May 29-30- Started to drink like she was trying to catch up! Worried that we created stress diabetes! Skin under tail still raw, cleaned and treated.
31 May- Diarrhea returned, but VS normal. Left outside overnight, first time.
1 June- Winstrol V, an anabolic steroid, was given to increase her desire to eat! This drug is used for severly debilitated horses, and Classy had ribs and backbone showing. Her rump was sunken, and she had lost 100 pounds! Labs showed Total protein 3.5 and Albumin 1.2, among many values that were still low.
2 June Gave her Flaxoil , Msm, Vit C.and Glutamine via syringe. VS normal. Diarrhea still, but feels better.
4 June- Big swelling under ears, dropping to jowl! I presumed it was poor lymph drainage or guttural pouch swelling, but still gave her Banamine, msm, Flax, minerals, glutamine and SOD. She is now HUNGRY and will eat a flake.
5-6 June- Jowl swelling in lower jaw. Continue to give SOD, Msm, and 1/2 can Equine Sr.with additives. Looks good, normal vitals signs, and will let her be a horse, now.
Throughout the summer, Classy regained her weight, and she was started on a rehabilitation program. Her gaits were poor due to muscle loss, and Syd used her for some mild "lessons". The kids that lead her through the rough times now climbed on and paid strict attention to Syd's directions. They would trot a couple minutes followed by 5 minutes of walking. This was all Classy could do to start, and gradually worked up to full riding at the end of the summer. She spent a few sessions with a chiropractor, which helped alot, also. Classy entered her first show and won first with one of HER kids!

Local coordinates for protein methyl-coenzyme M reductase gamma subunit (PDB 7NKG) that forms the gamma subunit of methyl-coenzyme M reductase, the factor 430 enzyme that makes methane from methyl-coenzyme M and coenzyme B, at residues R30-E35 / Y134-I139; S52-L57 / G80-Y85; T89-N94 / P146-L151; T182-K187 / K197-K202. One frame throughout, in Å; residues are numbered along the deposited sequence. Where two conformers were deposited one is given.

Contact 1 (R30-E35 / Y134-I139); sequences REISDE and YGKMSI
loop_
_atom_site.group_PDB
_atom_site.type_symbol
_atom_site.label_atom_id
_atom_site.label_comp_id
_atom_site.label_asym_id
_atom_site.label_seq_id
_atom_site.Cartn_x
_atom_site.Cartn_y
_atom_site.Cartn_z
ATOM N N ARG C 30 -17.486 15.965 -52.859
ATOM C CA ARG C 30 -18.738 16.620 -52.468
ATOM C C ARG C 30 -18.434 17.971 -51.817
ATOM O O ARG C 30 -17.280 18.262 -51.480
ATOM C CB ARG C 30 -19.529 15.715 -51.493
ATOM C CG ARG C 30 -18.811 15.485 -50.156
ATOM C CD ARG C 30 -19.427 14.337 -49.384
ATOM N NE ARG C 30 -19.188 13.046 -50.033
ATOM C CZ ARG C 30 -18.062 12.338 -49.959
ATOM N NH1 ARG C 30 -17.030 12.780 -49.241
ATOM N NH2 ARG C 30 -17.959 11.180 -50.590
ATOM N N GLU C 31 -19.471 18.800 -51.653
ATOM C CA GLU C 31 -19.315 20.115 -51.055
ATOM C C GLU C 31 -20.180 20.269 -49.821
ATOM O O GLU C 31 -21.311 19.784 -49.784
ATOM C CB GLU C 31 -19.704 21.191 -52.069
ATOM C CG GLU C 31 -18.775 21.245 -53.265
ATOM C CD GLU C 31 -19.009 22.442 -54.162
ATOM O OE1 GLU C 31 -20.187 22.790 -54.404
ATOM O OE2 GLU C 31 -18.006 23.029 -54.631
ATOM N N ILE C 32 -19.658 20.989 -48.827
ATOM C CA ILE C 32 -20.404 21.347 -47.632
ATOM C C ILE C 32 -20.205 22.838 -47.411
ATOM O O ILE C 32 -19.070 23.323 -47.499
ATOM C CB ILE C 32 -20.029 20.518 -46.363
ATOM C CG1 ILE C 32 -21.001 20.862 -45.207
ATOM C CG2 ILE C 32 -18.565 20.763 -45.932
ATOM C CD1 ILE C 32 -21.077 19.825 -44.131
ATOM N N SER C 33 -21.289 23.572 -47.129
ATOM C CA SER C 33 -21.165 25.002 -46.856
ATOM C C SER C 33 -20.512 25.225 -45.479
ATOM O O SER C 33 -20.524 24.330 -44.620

ll in all, a time consuming, nerve wracking experience that worked. I am NOT a vet., or a doctor, but had some opinions. I told my family, I would spend $1500 on supplies, after which that was it. We got to that point, and Sydney said she would contribute another $1500. To give up was NOT an option!
I appreciate all the help and was in contact with Classy's owner, Sybil, who kept me "company" during the trek. Classy is now a family member and will be bred to Sir Wrangler in 2003.